A systems approach implicates a brain mitochondrial oxidative homeostasis co-expression network in genetic vulnerability to alcohol withdrawal

Nicole A.R. Walter, De Aunne L. Denmark, Laura B. Kozell, Kari J. Buck

Research output: Contribution to journalArticlepeer-review

5 Scopus citations


Genetic factors significantly affect vulnerability to alcohol dependence (alcoholism). We previously identified quantitative trait loci on distal mouse chromosome 1 with large effects on predisposition to alcohol physiological dependence and associated withdrawal following both chronic and acute alcohol exposure in mice (Alcdp1 and Alcw1, respectively). We fine-mapped these loci to a 1.1-1.7 Mb interval syntenic with human 1q23.2-23.3. Alcw1/Alcdp1 interval genes show remarkable genetic variation among mice derived from the C57BL/6J and DBA/2J strains, the two most widely studied genetic animal models for alcohol-related traits. Here, we report the creation of a novel recombinant Alcw1/Alcdp1 congenic model (R2) in which the Alcw1/Alcdp1 interval from a donor C57BL/6J strain is introgressed onto a uniform, inbred DBA/2J genetic background. As expected, R2 mice demonstrate significantly less severe alcohol withdrawal compared to wild-type littermates. Additionally, comparing R2 and background strain animals, as well as reciprocal congenic (R8) and appropriate background strain animals, we assessed Alcw1/Alcdp1 dependent brain gene expression using microarray and quantitative PCR analyses. To our knowledge this includes the first Weighted Gene Co-expression Network Analysis using reciprocal congenic models. Importantly, this allows detection of co-expression patterns limited to one or common to both genetic backgrounds with high or low predisposition to alcohol withdrawal severity. The gene expression patterns (modules) in common contain genes related to oxidative phosphorylation, building upon human and animal model studies that implicate involvement of oxidative phosphorylation in alcohol use disorders (AUDs). Finally, we demonstrate that administration of N-acetylcysteine, an FDA-approved antioxidant, significantly reduces symptoms of alcohol withdrawal (convulsions) in mice, thus validating a phenotypic role for this network. Taken together, these studies support the importance of mitochondrial oxidative homeostasis in alcohol withdrawal and identify this network as a valuable therapeutic target in human AUDs.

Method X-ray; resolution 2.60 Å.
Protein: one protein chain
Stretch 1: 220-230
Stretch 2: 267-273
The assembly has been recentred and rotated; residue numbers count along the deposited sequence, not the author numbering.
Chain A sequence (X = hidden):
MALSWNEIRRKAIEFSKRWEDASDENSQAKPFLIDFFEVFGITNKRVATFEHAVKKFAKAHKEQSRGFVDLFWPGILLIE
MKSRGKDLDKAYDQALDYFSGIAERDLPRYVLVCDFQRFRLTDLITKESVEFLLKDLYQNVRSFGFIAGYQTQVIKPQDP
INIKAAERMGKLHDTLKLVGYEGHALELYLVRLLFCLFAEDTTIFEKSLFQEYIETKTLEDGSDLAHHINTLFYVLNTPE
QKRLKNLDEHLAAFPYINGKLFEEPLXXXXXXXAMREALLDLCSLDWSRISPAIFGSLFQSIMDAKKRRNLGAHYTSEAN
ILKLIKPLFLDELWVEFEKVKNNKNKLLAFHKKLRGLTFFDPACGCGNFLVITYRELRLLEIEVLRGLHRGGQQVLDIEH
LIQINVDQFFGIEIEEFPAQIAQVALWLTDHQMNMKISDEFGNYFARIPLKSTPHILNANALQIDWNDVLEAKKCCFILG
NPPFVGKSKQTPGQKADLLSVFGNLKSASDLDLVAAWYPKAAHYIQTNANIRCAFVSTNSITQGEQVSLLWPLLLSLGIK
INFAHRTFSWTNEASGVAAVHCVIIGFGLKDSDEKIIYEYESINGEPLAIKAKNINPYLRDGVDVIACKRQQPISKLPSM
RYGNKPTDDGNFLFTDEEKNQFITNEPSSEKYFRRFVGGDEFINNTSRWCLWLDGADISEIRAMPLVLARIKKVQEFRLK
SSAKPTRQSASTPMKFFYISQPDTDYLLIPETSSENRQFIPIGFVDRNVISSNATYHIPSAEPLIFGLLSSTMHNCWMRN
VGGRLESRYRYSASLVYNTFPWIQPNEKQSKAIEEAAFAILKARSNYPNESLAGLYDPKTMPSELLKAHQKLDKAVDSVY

Original languageEnglish (US)
Article number218
JournalFrontiers in Genetics
Issue numberJAN
StatePublished - Jan 3 2017


  • Alcoholism
  • Congenic
  • Mouse models
  • N-acetylcysteine
  • Oxidative stress
  • Withdrawal

ASJC Scopus subject areas

  • Molecular Medicine
  • Genetics
  • Genetics(clinical)


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